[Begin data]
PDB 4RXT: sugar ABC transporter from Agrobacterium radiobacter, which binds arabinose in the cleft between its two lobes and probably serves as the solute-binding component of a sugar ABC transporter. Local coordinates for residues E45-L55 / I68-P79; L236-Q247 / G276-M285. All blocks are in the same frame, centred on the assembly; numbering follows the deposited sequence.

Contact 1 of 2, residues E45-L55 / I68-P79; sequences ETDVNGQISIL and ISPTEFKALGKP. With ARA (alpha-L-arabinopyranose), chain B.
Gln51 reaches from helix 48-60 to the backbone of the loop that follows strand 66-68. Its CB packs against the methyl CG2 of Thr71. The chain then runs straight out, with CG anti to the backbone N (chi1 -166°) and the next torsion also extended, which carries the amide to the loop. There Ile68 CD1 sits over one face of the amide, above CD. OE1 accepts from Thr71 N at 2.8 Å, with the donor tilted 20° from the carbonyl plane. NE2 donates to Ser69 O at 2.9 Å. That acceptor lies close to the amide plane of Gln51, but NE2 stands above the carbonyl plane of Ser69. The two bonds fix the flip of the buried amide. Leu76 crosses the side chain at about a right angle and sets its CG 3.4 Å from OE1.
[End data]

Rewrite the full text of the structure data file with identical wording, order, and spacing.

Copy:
PDB 4RXT: sugar ABC transporter from Agrobacterium radiobacter, which binds arabinose in the cleft between its two lobes and probably serves as the solute-binding component of a sugar ABC transporter. Local coordinates for residues E45-L55 / I68-P79; L236-Q247 / G276-M285. All blocks are in the same frame, centred on the assembly; numbering follows the deposited sequence.

Contact 1 of 2, residues E45-L55 / I68-P79; sequences ETDVNGQISIL and ISPTEFKALGKP. With ARA (alpha-L-arabinopyranose), chain B.
Gln51 reaches from helix 48-60 to the backbone of the loop that follows strand 66-68. Its CB packs against the methyl CG2 of Thr71. The chain then runs straight out, with CG anti to the backbone N (chi1 -166°) and the next torsion also extended, which carries the amide to the loop. There Ile68 CD1 sits over one face of the amide, above CD. OE1 accepts from Thr71 N at 2.8 Å, with the donor tilted 20° from the carbonyl plane. NE2 donates to Ser69 O at 2.9 Å. That acceptor lies close to the amide plane of Gln51, but NE2 stands above the carbonyl plane of Ser69. The two bonds fix the flip of the buried amide. Leu76 crosses the side chain at about a right angle and sets its CG 3.4 Å from OE1.